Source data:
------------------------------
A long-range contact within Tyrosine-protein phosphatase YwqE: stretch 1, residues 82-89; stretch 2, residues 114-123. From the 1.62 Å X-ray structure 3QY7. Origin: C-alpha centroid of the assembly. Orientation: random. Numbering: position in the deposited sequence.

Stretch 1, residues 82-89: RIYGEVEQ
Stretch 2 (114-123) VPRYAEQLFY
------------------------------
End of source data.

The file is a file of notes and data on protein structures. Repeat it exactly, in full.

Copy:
A long-range contact within Tyrosine-protein phosphatase YwqE: stretch 1, residues 82-89; stretch 2, residues 114-123. From the 1.62 Å X-ray structure 3QY7. Origin: C-alpha centroid of the assembly. Orientation: random. Numbering: position in the deposited sequence.

Stretch 1, residues 82-89: RIYGEVEQ
Stretch 2 (114-123) VPRYAEQLFY